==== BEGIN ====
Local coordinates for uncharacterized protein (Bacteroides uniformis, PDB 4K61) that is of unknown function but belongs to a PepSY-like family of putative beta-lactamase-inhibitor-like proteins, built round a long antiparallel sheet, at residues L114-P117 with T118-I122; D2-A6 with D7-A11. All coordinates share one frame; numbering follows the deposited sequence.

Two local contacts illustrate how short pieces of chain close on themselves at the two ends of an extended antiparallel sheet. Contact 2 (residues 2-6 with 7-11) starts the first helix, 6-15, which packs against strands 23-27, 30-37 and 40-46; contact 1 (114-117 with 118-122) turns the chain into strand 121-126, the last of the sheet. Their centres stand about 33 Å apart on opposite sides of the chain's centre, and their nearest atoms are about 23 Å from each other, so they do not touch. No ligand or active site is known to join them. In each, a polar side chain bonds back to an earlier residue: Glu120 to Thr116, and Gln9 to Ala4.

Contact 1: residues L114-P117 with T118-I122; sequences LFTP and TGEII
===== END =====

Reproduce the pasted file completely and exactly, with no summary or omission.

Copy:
Local coordinates for uncharacterized protein (Bacteroides uniformis, PDB 4K61) that is of unknown function but belongs to a PepSY-like family of putative beta-lactamase-inhibitor-like proteins, built round a long antiparallel sheet, at residues L114-P117 with T118-I122; D2-A6 with D7-A11. All coordinates share one frame; numbering follows the deposited sequence.

Two local contacts illustrate how short pieces of chain close on themselves at the two ends of an extended antiparallel sheet. Contact 2 (residues 2-6 with 7-11) starts the first helix, 6-15, which packs against strands 23-27, 30-37 and 40-46; contact 1 (114-117 with 118-122) turns the chain into strand 121-126, the last of the sheet. Their centres stand about 33 Å apart on opposite sides of the chain's centre, and their nearest atoms are about 23 Å from each other, so they do not touch. No ligand or active site is known to join them. In each, a polar side chain bonds back to an earlier residue: Glu120 to Thr116, and Gln9 to Ala4.

Contact 1: residues L114-P117 with T118-I122; sequences LFTP and TGEII